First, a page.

Generally, people think lightning is the primary cause of electrical surges, but this isn’t the case.
Lightning can cause electrical surges, but it’s not as common as other causes. Buying a surge protector to save your electronics from a thunderstorm may not work in your favor.
A good surge protector can handle a surge caused by a distant thunderstorm. However, a lightning bolt will fry it if it is close or direct. Thus, unplugging your electronics provides the best protection against thunderstorms.
The most common cause of electrical surges is the operation of devices that need a lot of power. Depending on your home’s wiring, you may sometimes notice that your lights flicker when powerful devices, like your air conditioner, are on or off.
These devices consume a lot of electricity when switched on, which puts a lot of strain on the grid and can cause surges.
What happens if the transmission fluid runs out?
Without fluid, there would be no hold, preventing the gears from rotating and the car from moving. You may also need to consider significant repairs or even a complete transmission rebuild if your vehicle eventually reaches the stage where it runs out of the lubrication system.
Surge protectors: Are they necessary?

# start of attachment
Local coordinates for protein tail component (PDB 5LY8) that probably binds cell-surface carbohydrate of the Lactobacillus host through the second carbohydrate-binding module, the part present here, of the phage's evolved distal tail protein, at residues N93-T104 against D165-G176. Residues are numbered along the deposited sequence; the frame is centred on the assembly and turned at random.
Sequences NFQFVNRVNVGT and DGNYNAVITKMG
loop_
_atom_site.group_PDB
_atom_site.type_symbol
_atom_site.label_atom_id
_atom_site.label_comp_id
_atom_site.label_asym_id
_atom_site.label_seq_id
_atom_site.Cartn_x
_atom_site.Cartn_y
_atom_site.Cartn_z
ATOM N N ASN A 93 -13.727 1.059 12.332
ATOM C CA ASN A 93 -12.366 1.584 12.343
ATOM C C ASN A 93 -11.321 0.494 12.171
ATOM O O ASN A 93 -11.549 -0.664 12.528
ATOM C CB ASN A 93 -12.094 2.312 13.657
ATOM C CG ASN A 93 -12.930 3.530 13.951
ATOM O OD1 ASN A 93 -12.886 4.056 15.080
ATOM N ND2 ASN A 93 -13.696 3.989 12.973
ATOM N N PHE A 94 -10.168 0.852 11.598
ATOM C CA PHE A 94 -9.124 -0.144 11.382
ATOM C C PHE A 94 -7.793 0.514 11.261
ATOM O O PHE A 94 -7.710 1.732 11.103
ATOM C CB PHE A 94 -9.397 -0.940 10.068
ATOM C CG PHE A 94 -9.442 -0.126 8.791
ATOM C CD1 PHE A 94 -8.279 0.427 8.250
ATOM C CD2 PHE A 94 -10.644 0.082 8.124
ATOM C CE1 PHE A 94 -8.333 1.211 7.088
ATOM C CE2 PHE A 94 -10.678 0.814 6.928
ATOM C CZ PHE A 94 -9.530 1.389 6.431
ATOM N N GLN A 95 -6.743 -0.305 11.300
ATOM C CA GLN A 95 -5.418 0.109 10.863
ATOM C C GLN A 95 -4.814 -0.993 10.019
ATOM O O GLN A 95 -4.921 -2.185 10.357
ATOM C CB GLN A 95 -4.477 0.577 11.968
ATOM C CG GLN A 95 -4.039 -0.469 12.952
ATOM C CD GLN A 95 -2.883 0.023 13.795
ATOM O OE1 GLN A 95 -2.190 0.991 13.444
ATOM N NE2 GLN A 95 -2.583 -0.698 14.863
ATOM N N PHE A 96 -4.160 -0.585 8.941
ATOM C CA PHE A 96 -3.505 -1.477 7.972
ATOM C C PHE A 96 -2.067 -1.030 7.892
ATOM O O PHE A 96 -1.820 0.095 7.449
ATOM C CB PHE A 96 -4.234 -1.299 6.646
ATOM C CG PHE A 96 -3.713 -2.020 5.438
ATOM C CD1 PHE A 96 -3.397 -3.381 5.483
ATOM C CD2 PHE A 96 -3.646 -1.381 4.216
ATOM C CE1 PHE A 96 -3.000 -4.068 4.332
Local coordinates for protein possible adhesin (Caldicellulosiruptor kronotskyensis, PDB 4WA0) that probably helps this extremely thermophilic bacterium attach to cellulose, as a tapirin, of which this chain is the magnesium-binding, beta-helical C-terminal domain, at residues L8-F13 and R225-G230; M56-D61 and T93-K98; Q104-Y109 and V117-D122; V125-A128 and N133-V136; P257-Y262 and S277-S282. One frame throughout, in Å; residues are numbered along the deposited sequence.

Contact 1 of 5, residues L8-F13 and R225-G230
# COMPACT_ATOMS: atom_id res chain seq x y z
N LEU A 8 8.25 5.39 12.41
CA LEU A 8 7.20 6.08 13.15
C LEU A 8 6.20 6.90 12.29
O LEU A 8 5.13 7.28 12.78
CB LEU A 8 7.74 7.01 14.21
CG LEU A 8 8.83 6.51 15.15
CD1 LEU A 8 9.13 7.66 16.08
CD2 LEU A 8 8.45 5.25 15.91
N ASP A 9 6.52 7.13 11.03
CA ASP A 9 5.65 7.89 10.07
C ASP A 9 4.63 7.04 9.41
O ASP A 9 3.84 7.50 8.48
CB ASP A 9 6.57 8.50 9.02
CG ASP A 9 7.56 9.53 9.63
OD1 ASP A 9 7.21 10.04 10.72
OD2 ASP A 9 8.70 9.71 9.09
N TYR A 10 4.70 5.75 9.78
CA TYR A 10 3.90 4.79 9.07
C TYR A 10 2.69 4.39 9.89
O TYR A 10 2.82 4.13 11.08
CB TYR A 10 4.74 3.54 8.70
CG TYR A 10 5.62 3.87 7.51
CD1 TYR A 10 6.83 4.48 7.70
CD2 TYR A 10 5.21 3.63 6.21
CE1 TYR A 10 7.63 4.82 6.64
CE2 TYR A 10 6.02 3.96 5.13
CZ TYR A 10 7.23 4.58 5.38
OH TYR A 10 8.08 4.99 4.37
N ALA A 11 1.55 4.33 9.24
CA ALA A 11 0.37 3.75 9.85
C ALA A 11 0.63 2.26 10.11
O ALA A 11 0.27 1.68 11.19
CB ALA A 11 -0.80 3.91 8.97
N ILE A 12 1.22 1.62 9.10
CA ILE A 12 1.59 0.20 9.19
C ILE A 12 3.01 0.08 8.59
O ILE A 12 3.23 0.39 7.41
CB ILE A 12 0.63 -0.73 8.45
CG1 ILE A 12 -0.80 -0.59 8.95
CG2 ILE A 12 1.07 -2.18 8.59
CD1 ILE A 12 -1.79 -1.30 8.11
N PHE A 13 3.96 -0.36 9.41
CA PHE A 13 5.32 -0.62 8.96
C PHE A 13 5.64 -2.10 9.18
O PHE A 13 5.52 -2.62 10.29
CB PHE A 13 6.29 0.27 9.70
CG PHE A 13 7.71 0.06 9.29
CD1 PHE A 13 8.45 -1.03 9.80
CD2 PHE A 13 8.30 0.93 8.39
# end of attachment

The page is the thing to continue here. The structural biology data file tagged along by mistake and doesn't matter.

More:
Because surges can happen at any time, you don’t need to worry about when to use a surge protector; use it constantly. The real question is what you should plug into the surge protector.
A surge protector isn’t necessary for your desk lamp or standing fan. Still, it is required for expensive electronic devices with microprocessors, such as computers, televisions, stereo systems, and media centers. A surge protector is essential for any electronic device that is expensive or electronic.
Consider this: if all the devices connected to your outlets were destroyed by an electrical surge, which loss would touch you the most? Make sure the devices are protected. Being safe is better than being sorry.
On an offbeat note, surge protectors can reduce cable clutter and make your electronic devices easier to organize. All the cables end up going to the same place, making it easier for you to handle them all neatly.
How to choose the Surge Protector?